Northwell, federal medical program improves care, reduces cost of treating frail elderly patients at home

Dr. Atika Turkistani, a physician with Northwell Health’s House Calls, makes a home visit to one of her patients. (Photo courtesy of Northwell Health)

For the fifth consecutive year, Northwell Health’s House Calls program has been recognized by the US Centers for Medicare & Medicaid Services (CMS) for its success in in caring for chronically ill, frail seniors through home-based primary care as part of a federal demonstration project. In addition to improving health outcomes in older patients with complex health needs, Northwell’s clinicians reduced costs during the program’s fifth year by $14,051 per patient per year, representing 30.2 percent total cost of care reduction, for an overall saving to Medicare of more than $4.1 million.

Northwell had the highest savings performance among the 14 demonstration sites nationwide. After accounting for Medicare withholds, Northwell earned more than $1.8 million in incentive payments – the only such program in New York State to receive CMS incentive payments.

Northwell’s House Call practice is part of the demonstration project known as Independence at Home (IAH), which was established in 2012 as part of the Affordable Care Act (ACA). CMS analyzed program performance data between October 1, 2016-September 30, 2017, the most recent period for which information is available. CMS awarded a total of $6.86 million in incentive payments to eight of the 14 participating practices nationwide that succeeded in reducing Medicare costs and met quality goals.

During the fifth year of the demonstration project, Northwell’s House Calls practice provided care through its IAH program to 446 patients in Manhattan, Nassau, Suffolk and Queens counties. Through a highly responsive clinical model that includes 24/7 access, same day appointments and a community paramedic program, House Calls reduced cost of care to $2,703 per month compared to an expected spend of $3,874, a cost savings of 30.2 percent.

“We know our older, chronically ill patients want to remain at home as long as safely possible,” said Karen Abrashkin, MD, medical director of Northwell Health House Calls. “Programs like Independence at Home involve a large multidisciplinary team working together to deliver high-quality care, which gives patients access to health care providers when they need it. Feedback from CMS shows that we are allowing older adults to age safely in place.”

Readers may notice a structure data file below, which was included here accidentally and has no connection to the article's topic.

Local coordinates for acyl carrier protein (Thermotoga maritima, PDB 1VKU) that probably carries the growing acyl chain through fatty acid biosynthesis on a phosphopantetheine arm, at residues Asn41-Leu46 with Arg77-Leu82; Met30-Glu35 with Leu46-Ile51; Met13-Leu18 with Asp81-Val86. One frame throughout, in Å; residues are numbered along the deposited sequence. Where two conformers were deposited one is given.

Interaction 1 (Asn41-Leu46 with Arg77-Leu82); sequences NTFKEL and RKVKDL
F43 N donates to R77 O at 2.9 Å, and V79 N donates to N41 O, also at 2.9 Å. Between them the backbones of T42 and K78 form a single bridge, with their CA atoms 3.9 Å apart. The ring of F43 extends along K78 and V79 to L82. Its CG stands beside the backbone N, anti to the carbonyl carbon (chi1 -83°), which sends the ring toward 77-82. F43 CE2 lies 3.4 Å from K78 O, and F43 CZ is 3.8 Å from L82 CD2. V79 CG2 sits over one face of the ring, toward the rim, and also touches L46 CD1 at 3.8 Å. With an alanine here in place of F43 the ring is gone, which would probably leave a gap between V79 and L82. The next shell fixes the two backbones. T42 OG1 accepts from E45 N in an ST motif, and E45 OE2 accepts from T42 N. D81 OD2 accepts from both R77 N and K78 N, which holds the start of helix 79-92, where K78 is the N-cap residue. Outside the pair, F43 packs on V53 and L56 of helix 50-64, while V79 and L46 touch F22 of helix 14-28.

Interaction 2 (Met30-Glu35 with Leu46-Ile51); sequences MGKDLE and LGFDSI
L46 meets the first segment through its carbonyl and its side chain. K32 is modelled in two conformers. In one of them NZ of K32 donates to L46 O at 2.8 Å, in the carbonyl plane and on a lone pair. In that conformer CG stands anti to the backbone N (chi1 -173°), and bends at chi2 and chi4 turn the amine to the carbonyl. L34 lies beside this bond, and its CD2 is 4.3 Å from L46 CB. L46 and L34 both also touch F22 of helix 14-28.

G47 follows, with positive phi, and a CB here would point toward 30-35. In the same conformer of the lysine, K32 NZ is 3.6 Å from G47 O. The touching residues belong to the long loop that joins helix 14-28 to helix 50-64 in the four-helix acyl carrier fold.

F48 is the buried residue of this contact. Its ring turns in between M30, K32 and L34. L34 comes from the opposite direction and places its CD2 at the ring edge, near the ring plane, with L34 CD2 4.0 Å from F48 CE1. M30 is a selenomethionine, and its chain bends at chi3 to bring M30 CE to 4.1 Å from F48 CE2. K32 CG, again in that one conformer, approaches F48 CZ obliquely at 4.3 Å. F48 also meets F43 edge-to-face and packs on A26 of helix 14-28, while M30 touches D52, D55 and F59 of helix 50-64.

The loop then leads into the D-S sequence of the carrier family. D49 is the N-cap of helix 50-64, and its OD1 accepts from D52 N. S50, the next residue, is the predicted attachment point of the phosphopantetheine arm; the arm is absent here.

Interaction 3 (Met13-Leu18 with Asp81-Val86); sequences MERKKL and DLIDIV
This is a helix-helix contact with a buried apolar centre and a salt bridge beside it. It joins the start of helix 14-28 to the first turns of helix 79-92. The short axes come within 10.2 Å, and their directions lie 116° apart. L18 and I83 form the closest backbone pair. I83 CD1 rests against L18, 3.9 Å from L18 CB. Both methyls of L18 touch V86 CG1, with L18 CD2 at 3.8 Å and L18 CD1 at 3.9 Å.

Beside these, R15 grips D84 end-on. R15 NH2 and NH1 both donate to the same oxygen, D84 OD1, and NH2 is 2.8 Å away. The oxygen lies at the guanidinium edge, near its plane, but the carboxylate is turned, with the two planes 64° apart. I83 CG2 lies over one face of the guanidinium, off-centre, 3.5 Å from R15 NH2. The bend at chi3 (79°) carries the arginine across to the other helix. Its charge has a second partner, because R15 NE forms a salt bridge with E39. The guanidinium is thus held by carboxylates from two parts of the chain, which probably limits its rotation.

Patients enrolled in the House Calls program receive coordinated care, similar to treatment and referrals they would receive from a primary care physician, such as ultrasounds, radiology, electrocardiogram (EKG), sleep studies, lab work, physical exams, occupational and speech therapy, social work services, as well as intravenous fluids and prescription refills. Physicians, nurse practitioners and other clinicians are available for urgent, same-day visits during the week. The team also is accessible 24/7 to answer clinical questions from patients and caregivers, or arrange urgent services. In addition, House Calls with Northwell’s Center for Emergency Medical Services, developed a nationally-recognized community paramedic program capable of bringing highly trained clinicians to assess and treat patients in the home in under 30 minutes.

“The biggest cost saving comes from providing high-quality primary care and urgent care at home to either prevent hospitalizations by catching and treating problems early or providing acute care treatment in the home,” Dr. Abrashkin said. “We are focused on delivering patient-centered care that improves outcomes, reduces costs, and alleviates pain and suffering for patients by preventing unnecessary emergency department visits or hospitalizations.”

Cost savings achieved in the federal project will be reinvested to expand House Calls’ services to more patients in need, including recruiting additional physicians, increasing telehealth services and rolling out the program to patients in Staten Island and Westchester in 2020. Independence at Home is now completing its sixth year, and legislation has been proposed to extend the demonstration an additional three years.

Dr. Abrashkin noted that House Calls’ top performance in the demonstration project was achieved through collaboration with other programs across Northwell, including partnerships with the system’s nurse Clinical Call Center, Center for Emergency Medical Services, Home Health Care Agency, and Hospice.

Under the Independence at Home Demonstration project, participating practices must meet the performance measures for at least three of the six quality measures in order to qualify for the incentive payment. They are:

  • Follow up contact within 48 hours of a hospital admission, hospital discharge or emergency department visit;
  • Medication reconciliation in the home within 48 hours of a hospital discharge or emergency department visit;
  • Annual documentation of patient preferences;
  • Hospital readmissions within 30 days;
  • Hospital admissions for ambulatory care sensitive conditions;
  • Emergency department visits for ambulatory care sensitive conditions.

Submitted by Northwell Health.

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